And this weekend – We’re bringing the first League Certified Instructor training course to Miami. We are excited to effectively expand the number of nationally certified and insured cycling teachers in South Florida by a factor of 5 – Expect to see many more educational opportunities for you, your kids, your club and your community throughout 2011 because of our long-labored success (finally!) in bringing this League of American Bicyclists course to Miami. Many of you have asked that we bring another LCI class so we’ll be working on that again, soon.

Rickenbacker/Brickell/Police Update with Commissioner Gimenez

We met with staff from Commissioner Gimenez’s office today. The main purpose of the meeting was to establish face-to-face communication; you don’t get everything you want from blogging and e-mailing (obviously).

The Coalition had a lot of questions; here’s the breakdown:

We presented them with key issues that we have been working on and/or that we’ve been asked to work on from you:

  1. What’s the deal with the police targeting cyclists on the Rickenbacker?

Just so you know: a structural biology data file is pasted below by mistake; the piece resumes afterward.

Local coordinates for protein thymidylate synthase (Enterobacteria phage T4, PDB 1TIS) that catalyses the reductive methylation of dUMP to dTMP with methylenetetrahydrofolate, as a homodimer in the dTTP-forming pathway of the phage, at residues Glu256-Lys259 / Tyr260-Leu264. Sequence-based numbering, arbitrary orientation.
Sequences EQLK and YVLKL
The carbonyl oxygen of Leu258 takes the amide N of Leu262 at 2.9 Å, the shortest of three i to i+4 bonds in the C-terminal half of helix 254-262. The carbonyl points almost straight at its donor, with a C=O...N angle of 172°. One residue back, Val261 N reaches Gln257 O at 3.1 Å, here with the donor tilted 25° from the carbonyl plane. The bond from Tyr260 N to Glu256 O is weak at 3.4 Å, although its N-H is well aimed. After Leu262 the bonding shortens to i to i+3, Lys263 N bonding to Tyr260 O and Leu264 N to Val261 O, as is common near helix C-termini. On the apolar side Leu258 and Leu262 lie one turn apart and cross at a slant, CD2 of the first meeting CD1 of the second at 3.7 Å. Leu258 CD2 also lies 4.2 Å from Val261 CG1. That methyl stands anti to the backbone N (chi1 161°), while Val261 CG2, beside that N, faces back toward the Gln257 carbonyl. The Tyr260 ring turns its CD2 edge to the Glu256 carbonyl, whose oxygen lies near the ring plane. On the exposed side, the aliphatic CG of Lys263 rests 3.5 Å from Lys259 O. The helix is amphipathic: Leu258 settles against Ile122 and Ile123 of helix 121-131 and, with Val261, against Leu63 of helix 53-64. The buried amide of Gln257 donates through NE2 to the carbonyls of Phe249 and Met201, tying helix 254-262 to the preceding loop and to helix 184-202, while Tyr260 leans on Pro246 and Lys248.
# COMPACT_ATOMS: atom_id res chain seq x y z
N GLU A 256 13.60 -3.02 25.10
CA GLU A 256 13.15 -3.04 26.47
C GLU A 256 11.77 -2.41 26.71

2. Safety on the Rickenbacker – perhaps extending the bike lane into normal travel lanes on Sunday mornings as a study
  3. Will the Commissioner help us with FDOT on the Brickell Campaign?
  4. Law enforcement: We want more transparency, action targeted at stopping parking in bike lanes and speeding county-wide.

1) We are about to beat a dead horse here so please… wait for it: YOU NEED TO COMPLAIN YOURSELVES. (Wha?) When motorists gets ticked off by cyclists slowing them down, whether it is valid or not, they often call or email Commissioner Gimenez. The Commissioner can’t vouch for them, but he can and does pass on their complaints to the Police, who now have quite a few of these letters and calls. The police protocol is to use targeted action to respond to complaints (in this case, to limit unlawful behavior by cyclists), first by offering warnings and some tickets, then lots of tickets and then (hopefully) getting to the point where people start following the rules. It’s like speed traps – just like speed traps, which is something we have been asking for… but really need to show more public support for.

Two big issues here – and we need your help. If Police target you for breaking the law, please STOP BREAKING THE LAW. If you think you should be allowed to roll through Stop Signs or Red Lights, that is a separate issue. We do not feel that we will get anIdaho Lawpassed by routinely demonstrating a disregard for the law as it stands now. If you stop, police will stop ticketing the behavior and (bonus!) cyclists get a reputation for listening rather than disrespect. We’re not saying it’s entirely that simple, but this is a big part of how it works. Won’t you try? (Or not – but this is my experience here and I really think it’s worth the effort – Kathryn)